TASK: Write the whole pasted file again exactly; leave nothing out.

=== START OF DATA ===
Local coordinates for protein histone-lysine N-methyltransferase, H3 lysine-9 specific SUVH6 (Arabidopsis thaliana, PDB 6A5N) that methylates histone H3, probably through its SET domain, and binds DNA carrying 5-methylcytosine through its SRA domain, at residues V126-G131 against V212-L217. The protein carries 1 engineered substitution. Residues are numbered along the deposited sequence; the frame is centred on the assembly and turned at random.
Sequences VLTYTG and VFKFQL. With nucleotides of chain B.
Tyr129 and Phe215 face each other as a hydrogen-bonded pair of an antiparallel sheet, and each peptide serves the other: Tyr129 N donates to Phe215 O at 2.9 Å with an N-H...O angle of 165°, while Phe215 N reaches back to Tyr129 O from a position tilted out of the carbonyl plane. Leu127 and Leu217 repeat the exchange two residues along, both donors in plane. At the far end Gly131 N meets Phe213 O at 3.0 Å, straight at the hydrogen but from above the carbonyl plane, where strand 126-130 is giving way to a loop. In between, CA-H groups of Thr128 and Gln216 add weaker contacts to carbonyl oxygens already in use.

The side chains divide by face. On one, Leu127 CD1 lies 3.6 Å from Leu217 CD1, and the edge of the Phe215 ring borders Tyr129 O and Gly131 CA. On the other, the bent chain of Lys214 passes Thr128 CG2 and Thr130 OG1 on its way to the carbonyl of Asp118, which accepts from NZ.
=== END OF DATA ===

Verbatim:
Local coordinates for protein histone-lysine N-methyltransferase, H3 lysine-9 specific SUVH6 (Arabidopsis thaliana, PDB 6A5N) that methylates histone H3, probably through its SET domain, and binds DNA carrying 5-methylcytosine through its SRA domain, at residues V126-G131 against V212-L217. The protein carries 1 engineered substitution. Residues are numbered along the deposited sequence; the frame is centred on the assembly and turned at random.
Sequences VLTYTG and VFKFQL. With nucleotides of chain B.
Tyr129 and Phe215 face each other as a hydrogen-bonded pair of an antiparallel sheet, and each peptide serves the other: Tyr129 N donates to Phe215 O at 2.9 Å with an N-H...O angle of 165°, while Phe215 N reaches back to Tyr129 O from a position tilted out of the carbonyl plane. Leu127 and Leu217 repeat the exchange two residues along, both donors in plane. At the far end Gly131 N meets Phe213 O at 3.0 Å, straight at the hydrogen but from above the carbonyl plane, where strand 126-130 is giving way to a loop. In between, CA-H groups of Thr128 and Gln216 add weaker contacts to carbonyl oxygens already in use.

The side chains divide by face. On one, Leu127 CD1 lies 3.6 Å from Leu217 CD1, and the edge of the Phe215 ring borders Tyr129 O and Gly131 CA. On the other, the bent chain of Lys214 passes Thr128 CG2 and Thr130 OG1 on its way to the carbonyl of Asp118, which accepts from NZ.